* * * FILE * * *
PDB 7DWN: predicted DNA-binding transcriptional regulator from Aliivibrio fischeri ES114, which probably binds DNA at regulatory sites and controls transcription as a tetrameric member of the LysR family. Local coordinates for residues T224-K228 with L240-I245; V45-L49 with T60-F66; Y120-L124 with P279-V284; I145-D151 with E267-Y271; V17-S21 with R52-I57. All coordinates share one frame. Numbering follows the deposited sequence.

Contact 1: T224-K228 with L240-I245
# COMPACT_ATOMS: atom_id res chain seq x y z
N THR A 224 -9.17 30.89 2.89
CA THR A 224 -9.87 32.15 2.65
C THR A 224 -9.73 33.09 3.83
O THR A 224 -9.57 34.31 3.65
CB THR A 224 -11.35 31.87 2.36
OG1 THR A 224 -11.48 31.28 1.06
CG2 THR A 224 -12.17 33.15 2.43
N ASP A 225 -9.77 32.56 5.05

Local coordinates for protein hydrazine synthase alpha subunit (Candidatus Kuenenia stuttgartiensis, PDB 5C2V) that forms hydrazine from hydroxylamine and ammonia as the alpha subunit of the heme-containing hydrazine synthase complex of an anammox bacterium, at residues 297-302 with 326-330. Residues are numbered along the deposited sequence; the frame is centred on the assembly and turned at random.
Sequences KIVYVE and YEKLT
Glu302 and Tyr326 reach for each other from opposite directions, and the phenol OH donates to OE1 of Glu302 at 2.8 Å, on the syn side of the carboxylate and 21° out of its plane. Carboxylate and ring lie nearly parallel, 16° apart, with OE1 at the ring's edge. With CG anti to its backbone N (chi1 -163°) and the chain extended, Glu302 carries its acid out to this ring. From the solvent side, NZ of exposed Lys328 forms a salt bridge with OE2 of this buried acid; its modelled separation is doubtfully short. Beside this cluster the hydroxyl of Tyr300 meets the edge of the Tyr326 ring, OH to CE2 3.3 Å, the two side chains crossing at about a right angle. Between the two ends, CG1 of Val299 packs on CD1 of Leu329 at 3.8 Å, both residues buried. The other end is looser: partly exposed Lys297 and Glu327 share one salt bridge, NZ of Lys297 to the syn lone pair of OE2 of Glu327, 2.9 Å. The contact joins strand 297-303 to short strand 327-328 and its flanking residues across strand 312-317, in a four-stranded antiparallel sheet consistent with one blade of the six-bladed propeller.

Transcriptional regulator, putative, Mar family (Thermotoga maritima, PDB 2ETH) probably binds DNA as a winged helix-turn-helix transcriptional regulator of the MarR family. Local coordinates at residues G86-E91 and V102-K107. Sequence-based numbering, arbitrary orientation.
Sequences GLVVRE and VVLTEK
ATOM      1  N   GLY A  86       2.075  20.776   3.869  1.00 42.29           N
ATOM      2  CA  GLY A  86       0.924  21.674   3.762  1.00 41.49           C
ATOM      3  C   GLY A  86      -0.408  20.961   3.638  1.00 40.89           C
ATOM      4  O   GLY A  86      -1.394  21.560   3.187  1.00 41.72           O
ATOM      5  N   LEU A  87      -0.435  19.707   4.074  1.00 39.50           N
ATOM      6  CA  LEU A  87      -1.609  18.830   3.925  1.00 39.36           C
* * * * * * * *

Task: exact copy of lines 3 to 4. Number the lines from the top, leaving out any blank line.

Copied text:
# COMPACT_ATOMS: atom_id res chain seq x y z
N THR A 224 -9.17 30.89 2.89